It’s a worthy investment — in the art form, its future practitioners and the local arts economy. The Castleton Festival engages young singers, some just launched on their careers, others still students, and pushes them to near-professional levels. This year’s “Roméo et Juliette” is as appealing as earlier Castleton productions, and it gathers force as it goes. No one will mistake the results for what one hears at the Metropolitan Opera, but this isn’t plodding work either. By the end of the show, technical deficiencies are forgotten, and a clear, powerful, emotional imprint takes precedence.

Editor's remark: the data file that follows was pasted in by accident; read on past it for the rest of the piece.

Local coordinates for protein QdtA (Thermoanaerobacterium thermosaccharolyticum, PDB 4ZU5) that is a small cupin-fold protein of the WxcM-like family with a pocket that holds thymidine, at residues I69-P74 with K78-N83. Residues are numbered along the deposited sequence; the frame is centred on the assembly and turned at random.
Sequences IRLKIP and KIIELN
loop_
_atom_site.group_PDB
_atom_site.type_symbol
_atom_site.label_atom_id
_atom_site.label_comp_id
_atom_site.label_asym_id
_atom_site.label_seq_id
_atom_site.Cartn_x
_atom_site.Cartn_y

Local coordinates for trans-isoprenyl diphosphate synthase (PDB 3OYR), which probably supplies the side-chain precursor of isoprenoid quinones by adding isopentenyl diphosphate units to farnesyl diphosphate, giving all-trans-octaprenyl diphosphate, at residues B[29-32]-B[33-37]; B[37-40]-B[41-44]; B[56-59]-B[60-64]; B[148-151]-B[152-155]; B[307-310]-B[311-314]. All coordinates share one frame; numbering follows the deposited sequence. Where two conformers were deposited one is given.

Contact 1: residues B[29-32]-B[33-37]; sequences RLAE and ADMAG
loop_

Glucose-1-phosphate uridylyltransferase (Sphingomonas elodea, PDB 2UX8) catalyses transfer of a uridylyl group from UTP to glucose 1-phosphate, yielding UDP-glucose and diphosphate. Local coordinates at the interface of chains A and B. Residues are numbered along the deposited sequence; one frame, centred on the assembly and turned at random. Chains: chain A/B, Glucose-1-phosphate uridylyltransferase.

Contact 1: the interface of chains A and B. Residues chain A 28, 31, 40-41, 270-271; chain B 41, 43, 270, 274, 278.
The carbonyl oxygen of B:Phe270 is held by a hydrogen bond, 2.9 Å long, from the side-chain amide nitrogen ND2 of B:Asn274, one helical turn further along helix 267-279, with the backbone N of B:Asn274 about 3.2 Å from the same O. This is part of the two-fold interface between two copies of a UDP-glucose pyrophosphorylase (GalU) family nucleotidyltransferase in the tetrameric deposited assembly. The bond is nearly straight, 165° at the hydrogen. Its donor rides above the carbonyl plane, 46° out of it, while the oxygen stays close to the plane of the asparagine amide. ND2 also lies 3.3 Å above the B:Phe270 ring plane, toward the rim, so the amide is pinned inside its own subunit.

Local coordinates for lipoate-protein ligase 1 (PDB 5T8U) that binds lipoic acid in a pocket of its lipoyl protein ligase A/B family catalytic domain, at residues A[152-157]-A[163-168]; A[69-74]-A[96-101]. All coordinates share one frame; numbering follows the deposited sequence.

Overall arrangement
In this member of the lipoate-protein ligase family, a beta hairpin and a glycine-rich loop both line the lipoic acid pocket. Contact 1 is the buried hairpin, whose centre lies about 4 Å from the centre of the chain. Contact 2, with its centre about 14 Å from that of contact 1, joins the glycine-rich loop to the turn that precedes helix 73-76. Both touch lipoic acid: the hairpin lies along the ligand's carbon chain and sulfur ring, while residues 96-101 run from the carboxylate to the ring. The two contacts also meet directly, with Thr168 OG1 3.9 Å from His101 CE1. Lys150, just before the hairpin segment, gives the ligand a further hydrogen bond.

Which is to say, the young singers deliver on the promise of that sumptuous love theme, creating believable characters who engage our sympathies throughout the violence and misadventure that destroys their hopes of happiness and love. This year, the show belongs to the young man who played Roméo, Daniel Montenegro, a lyric tenor with a fine, well-supported voice who sang with great confidence and ease throughout Sunday’s matinee (the second of four performances). Montenegro has a natural sense of phrasing, an elegant line and a lovely, evenly produced pianissimo sound. Both vocally and physically, he created a youthful, vulnerable and decent Roméo, impetuous but not reckless in love. He can sing passionately but seems fundamentally a sensible singer, unwilling to push his voice beyond its limits. If his voice opens up a bit more and takes on the heroic ping that enables more mature singers to cut through thick textures, his incipient star power will be even brighter.